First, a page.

Snowshoe cat sitting outside

Facts about the snowshoe

  • Weight — 7-14 pounds
  • Intelligence — High
  • Vocalizations — Frequent and soft
  • Life span — 14-20 years

7. Tonkinese

Though not a strictly blue-eyed cat – its eyes also come in green, as well as a lighter aqua blue shade – Tonkinese have been dazzling people since they first arrived in the United States back in the 1930s when a retired Navy doctor imported one from Burma, hoping for a Siamese. With a lifespan of up to 20 years, you’ll get plenty of years with this entertaining breed. Just set them up with a scratching post and some high perches and watch them explore until they tucker themselves out, then enjoy some lap time with this cuddle bug. Be warned, though, as Tonkinese cats are considered one of the most vocal breeds. If your cat is still meowing incessantly after their dietary and exercise needs are met, consult your veterinarian to rule out underlying health issues or a trainer to curb this behavior.

Tonkinese cat lying on a bed

Facts about the Tonkinese

  • Weight — 6-12 pounds
  • Intelligence — High
  • Vocalizations — Frequent and loud
  • Life span — 15-20 years

8. Turkish Angora

Considered a national treasure in its homeland of Turkey, the Turkish Angora is a native and ancient breed. In fact, it is even believed that the prophet Muhammad had one. Although its eyes come in different colors, blue is the most common. Some even have two different eye colors depending on their genes. The long hair around the eyes can irritate, so owners will need to be diligent when it comes to trimming and overall grooming. Angoras are a high-energy breed that will thrive on lots of attention and playtime from their owners. If they don’t get it, they’ll often resort to mischievous behavior like opening cabinets and knocking over belongings. About 30 minutes of exercise a day will keep them stimulated and cuddly.

Turkish Angora cat

Facts about the Turkish Angora

  • Weight — 5-8 pounds (female), 7-10 pounds (male)
  • Intelligence — High
  • Vocalizations — Infrequent but loud
  • Life span — 15-18 years

9. Ojos azules

Ojos azules is Spanish for “blue eyes,” a distinctive feature of this rare breed that first appeared quite recently in 1984 from a colony of feral cats in New Mexico. The cats appear in several coat colors, including solid black, making them the only black cat  breed with blue eyes. Though the breed standard is still being developed, these cats are generally considered affectionate, active, and very intelligent. They can be pretty vocal when craving attention, so owners should carve out playtime each day to avoid incessant whining from their feline friends.

Ojos azules cat

Facts about the ojos azules

  • Weight — 9-12 pounds
  • Intelligence — High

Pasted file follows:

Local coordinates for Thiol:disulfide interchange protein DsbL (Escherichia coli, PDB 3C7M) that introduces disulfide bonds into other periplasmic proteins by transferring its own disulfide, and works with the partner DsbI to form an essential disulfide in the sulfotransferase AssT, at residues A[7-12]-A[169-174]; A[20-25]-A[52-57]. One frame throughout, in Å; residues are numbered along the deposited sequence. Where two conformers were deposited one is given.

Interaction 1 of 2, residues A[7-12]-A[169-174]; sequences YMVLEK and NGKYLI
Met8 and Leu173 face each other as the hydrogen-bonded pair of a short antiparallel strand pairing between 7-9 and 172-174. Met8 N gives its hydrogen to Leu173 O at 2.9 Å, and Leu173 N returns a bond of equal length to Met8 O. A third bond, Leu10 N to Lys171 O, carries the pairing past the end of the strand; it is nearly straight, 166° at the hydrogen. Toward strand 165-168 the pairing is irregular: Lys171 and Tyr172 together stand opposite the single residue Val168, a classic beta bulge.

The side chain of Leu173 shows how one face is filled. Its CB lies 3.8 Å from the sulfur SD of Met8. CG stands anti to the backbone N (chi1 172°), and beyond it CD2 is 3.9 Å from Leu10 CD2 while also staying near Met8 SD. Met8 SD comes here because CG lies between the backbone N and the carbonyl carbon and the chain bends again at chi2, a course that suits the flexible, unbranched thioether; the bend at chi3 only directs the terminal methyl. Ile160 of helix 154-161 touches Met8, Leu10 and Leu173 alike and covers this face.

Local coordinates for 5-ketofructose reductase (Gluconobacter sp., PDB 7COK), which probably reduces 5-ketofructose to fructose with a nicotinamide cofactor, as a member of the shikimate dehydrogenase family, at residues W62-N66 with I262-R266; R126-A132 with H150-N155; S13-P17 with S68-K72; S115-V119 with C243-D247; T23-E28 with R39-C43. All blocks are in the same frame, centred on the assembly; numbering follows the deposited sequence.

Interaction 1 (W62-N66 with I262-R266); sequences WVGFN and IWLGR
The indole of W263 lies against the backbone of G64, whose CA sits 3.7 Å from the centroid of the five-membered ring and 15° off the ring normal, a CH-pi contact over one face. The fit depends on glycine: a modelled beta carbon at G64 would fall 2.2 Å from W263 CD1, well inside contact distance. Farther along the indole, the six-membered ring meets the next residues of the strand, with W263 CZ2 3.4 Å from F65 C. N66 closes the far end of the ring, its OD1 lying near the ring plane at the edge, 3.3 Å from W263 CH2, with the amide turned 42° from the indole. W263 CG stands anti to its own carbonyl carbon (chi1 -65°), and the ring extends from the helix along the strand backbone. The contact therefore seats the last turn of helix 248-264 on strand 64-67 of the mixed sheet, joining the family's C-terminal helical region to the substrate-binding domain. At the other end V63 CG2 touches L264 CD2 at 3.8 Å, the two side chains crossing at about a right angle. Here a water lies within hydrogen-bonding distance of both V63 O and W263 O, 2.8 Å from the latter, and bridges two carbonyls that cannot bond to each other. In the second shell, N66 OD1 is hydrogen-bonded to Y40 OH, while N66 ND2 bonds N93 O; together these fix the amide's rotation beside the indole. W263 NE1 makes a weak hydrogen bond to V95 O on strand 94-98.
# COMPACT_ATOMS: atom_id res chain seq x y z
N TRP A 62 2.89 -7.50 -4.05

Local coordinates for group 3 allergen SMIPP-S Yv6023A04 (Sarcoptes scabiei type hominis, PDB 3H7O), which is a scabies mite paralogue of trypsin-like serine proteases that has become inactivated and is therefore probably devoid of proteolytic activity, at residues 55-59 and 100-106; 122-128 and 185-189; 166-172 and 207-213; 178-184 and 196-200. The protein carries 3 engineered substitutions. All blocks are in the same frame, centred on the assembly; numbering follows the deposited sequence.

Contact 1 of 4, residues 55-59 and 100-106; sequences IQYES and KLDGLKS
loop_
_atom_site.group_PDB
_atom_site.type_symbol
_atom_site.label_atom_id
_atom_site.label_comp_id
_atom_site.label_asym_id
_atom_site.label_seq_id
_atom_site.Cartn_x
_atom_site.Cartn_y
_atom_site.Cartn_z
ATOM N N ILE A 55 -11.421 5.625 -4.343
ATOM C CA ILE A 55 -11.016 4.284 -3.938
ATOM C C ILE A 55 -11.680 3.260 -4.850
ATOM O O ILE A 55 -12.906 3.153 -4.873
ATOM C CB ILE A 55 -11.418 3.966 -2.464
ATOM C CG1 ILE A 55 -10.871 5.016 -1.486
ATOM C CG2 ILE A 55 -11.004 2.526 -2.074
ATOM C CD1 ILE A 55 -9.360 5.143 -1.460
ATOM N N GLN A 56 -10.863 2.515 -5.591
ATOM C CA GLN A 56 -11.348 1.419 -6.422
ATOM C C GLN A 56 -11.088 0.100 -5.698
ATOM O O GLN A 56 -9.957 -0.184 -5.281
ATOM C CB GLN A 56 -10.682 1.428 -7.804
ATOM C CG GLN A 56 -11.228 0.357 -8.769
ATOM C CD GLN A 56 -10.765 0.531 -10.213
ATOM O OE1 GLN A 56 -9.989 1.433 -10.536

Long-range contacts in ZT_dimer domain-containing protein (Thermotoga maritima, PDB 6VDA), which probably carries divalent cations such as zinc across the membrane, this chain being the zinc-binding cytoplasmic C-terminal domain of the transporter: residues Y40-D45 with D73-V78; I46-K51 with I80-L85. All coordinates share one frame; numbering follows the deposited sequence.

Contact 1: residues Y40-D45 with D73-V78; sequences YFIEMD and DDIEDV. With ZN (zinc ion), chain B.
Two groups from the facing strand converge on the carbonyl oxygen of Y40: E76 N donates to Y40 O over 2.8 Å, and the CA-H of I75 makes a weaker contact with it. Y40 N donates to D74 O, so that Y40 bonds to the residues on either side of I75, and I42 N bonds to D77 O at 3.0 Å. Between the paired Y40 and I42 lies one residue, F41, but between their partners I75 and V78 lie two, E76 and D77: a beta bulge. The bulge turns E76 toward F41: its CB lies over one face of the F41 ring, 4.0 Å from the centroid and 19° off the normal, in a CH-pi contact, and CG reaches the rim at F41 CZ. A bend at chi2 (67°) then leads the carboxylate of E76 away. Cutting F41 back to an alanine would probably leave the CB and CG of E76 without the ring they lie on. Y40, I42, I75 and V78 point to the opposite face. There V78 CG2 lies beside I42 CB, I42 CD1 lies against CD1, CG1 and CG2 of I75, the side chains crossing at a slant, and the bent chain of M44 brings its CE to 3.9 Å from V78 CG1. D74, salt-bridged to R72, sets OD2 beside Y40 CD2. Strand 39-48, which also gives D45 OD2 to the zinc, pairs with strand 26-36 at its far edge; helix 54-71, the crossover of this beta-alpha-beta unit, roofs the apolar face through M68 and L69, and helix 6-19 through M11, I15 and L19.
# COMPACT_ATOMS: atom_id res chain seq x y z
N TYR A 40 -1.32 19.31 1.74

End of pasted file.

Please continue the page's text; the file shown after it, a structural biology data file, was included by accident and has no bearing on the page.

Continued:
• Vocalizations — Occasional
  • Life span — 10-12 years

Why cats have blue eyes

Next time you lock eyes with a blue-eyed cat, know that there’s a science behind its captivating stare. A cat’s eye color is determined by melanocytes, a group of cells that make up the pigmentation. As you may have noticed, all kittens are born with blue eyes due to low levels of melanin in the womb. By the time they are adult cats, the eye color of many cat breeds changes based on the amount of melanocytes they have. Others with fewer melanocytes (typically pointed breeds) won’t produce eye pigmentation, making their peepers appear blue when light is reflected off of them.

Frequently asked questions

Does a cat’s eye color change?

All kittens are born with blue eyes. When they’re around six weeks old, their eyes gradually change to their permanent adult color (or in the case of blue-eyed cats, stay the same due to a lack of pigment). Once they are adults, any change in their eye color could be a sign of a possible infection and will require a vet visit.

Is it rare for a cat to have blue eyes?

Yes, blue eyes in a cat are less common than other colors and only appear in a select few breeds, including the Siamese, snowshoe, Himalayan, and ragdoll.

Are blue-eyed cats deaf?

Blue eyes are not inherently linked to deafness in most breeds, except for when it comes to cats with solid white coats. White cats, in general, are prone to deafness, and in the case of blue-eyed white cats, they likely have a melanocyte deficiency in which the organ of Corti in the inner ear doesn’t develop in their ears and can lead to deafness.

Why do blue eyes glow red?

Ever notice how a cat’s eyes glow green at night? This is because of its tapetum lucidum, a layer between the lens and retina that reflects light and increases visibility. But blue-eyed cats have fewer cells in their tapetum lucidum layer, which causes their eyes to glow red and makes it harder for them to see in the dark.